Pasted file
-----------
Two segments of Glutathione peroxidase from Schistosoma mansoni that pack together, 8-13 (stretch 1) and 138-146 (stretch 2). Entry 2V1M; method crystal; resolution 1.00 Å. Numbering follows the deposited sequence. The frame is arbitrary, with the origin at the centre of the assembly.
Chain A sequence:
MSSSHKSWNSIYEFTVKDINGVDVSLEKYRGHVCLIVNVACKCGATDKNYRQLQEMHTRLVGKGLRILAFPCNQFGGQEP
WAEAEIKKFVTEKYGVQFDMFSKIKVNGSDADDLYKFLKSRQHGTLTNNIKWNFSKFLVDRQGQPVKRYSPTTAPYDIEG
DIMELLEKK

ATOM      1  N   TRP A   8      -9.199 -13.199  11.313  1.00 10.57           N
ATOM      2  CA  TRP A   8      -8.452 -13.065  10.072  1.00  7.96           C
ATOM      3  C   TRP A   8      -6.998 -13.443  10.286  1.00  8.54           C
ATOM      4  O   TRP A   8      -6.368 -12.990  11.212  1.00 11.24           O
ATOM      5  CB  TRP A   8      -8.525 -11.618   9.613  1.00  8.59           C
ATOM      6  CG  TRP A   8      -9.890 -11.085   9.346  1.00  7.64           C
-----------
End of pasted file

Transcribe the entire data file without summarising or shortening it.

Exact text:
Two segments of Glutathione peroxidase from Schistosoma mansoni that pack together, 8-13 (stretch 1) and 138-146 (stretch 2). Entry 2V1M; method crystal; resolution 1.00 Å. Numbering follows the deposited sequence. The frame is arbitrary, with the origin at the centre of the assembly.
Chain A sequence:
MSSSHKSWNSIYEFTVKDINGVDVSLEKYRGHVCLIVNVACKCGATDKNYRQLQEMHTRLVGKGLRILAFPCNQFGGQEP
WAEAEIKKFVTEKYGVQFDMFSKIKVNGSDADDLYKFLKSRQHGTLTNNIKWNFSKFLVDRQGQPVKRYSPTTAPYDIEG
DIMELLEKK

ATOM      1  N   TRP A   8      -9.199 -13.199  11.313  1.00 10.57           N
ATOM      2  CA  TRP A   8      -8.452 -13.065  10.072  1.00  7.96           C
ATOM      3  C   TRP A   8      -6.998 -13.443  10.286  1.00  8.54           C
ATOM      4  O   TRP A   8      -6.368 -12.990  11.212  1.00 11.24           O
ATOM      5  CB  TRP A   8      -8.525 -11.618   9.613  1.00  8.59           C
ATOM      6  CG  TRP A   8      -9.890 -11.085   9.346  1.00  7.64           C